The Natural History of Selborne

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Ticknor and Fields, 1866 - 430 стор.
 

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Сторінка 167 - Part loosely wing the region, part more wise In common, ranged in figure wedge their way, Intelligent of seasons, and set forth Their airy caravan high over seas Flying, and over lands with mutual wing Easing their flight...
Сторінка 128 - Gavest thou the goodly wings unto the peacocks? Or wings and feathers unto the ostrich? Which leaveth her eggs in the earth, And warmeth them in the dust, And forgetteth that the foot may crush them, Or that the wild beast may break them. She is hardened against her young ones, As though they were not hers; Her labour is in vain without fear; Because God hath deprived her of wisdom, Neither hath he imparted to her understanding.
Сторінка 89 - For every kind of beasts, and of birds, and of serpents, and of things in the sea, is tamed, and hath been tamed of mankind: but the tongue can no man tame; it is an unruly evil, full of deadly poison.
Сторінка 53 - ... roll across the table without being discomposed, though it contained eight little mice that were naked and blind. As this nest was perfectly full, how could the dam come at her litter respectively so as to administer a teat to each? Perhaps she opens different places for that purpose, adjusting them again when the business is over; but she could not possibly be contained herself in the ball with her young, which moreover would be daily increasing in bulk. This wonderful procreant cradle, an elegant...
Сторінка 9 - Many were the attempts of the neighbouring youths to get at this eyry : the difficulty whetted their inclinations, and each was ambitious of surmounting the arduous task. But, when they arrived at the swelling, it jutted out so in their way, and was so far beyond their grasp, that the most daring lads were awed, and acknowledged the undertaking to be too hazardous. So the ravens built on, nest upon nest, in perfect security, till the fatal day arrived in which the wood was to be levelled. It was...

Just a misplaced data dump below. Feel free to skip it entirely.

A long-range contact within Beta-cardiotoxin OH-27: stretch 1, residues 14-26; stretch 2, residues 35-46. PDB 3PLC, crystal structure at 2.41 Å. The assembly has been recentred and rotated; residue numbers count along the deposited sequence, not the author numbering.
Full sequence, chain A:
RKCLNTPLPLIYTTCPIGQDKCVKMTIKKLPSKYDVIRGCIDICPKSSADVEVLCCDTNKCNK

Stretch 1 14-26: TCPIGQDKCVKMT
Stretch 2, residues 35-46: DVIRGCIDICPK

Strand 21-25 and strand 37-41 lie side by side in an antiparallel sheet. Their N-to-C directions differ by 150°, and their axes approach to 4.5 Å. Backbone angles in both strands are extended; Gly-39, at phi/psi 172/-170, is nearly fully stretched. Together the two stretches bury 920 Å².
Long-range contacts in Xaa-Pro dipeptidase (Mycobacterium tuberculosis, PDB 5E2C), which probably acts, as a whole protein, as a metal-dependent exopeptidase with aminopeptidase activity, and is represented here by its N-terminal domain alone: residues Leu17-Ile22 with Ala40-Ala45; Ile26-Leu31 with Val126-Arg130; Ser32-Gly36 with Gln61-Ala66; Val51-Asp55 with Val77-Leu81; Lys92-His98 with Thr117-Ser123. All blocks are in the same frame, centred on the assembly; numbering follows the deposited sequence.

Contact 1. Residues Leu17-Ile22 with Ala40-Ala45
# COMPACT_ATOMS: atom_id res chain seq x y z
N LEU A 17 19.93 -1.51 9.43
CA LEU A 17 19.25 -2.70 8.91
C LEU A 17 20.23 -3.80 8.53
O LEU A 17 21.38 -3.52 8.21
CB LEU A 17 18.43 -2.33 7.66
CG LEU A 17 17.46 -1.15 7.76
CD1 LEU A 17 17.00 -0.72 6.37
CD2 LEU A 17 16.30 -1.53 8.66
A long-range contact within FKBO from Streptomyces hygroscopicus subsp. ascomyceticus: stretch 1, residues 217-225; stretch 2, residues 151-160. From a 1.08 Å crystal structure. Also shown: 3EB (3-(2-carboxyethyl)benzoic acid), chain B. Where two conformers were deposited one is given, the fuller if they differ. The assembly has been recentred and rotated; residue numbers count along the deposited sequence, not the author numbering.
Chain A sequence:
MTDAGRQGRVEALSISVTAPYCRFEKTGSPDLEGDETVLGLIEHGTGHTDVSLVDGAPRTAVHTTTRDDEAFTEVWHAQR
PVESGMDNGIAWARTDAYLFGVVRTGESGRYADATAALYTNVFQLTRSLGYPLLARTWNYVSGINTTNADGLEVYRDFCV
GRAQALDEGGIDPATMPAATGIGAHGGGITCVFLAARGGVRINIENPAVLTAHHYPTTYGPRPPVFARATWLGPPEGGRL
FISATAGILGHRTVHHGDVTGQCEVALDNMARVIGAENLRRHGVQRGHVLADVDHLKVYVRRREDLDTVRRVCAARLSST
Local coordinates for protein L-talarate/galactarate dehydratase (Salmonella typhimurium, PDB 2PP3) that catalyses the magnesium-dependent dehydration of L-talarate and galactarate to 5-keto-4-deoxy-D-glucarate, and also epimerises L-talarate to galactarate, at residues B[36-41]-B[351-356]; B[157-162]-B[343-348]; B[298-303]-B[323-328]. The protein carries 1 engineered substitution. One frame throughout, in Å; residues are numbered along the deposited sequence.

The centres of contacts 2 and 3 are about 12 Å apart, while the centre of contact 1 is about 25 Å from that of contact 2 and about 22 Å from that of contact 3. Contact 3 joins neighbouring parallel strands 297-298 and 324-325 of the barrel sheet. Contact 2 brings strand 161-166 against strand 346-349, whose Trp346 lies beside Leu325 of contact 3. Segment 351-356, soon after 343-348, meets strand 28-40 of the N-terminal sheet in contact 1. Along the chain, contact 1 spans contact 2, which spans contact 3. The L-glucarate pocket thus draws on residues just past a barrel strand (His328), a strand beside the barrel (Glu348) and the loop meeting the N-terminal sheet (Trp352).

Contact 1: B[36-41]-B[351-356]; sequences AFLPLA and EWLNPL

Сторінка 22 - Forest in succession for more than a hundred years. This person assures me that his father has often told him that Queen Anne, as she was journeying on the Portsmouth road, did not think the forest of Wolmer beneath her royal regard. For she came out of the great road at Lippock...
Сторінка 191 - ... with its sagacity in discerning those that do it kind offices ; for as soon as the good old lady comes in sight who has waited on it for more than thirty years, it hobbles towards its benefactress with awkward alacrity; but remains inattentive to strangers. Thus not only " the ox knoweth his owner, and the ass his master's crib...
Сторінка 9 - ... the fatal day arrived in which the wood was to be levelled. It was in the month of February, when those birds usually sit. The saw was applied to the butt, the wedges were inserted into the opening, the woods echoed to the heavy blows of the beetle or mallet, the tree nodded to its fall ; but still the dam sat on. At last, when it gave way, the bird was flung from her nest; and, though her parental affection deserved a better fate, was whipped down by the twigs, which brought her dead to the...
Сторінка 82 - IT is, I find, in zoology as it is in botany : all nature is so full that that district produces the greatest variety which is the most examined.
Сторінка 350 - As one should suppose, from the burning atmosphere which they inhabit, they are a thirsty race, and show a great propensity for liquids, being found frequently drowned in pans of water, milk, broth, or the like.

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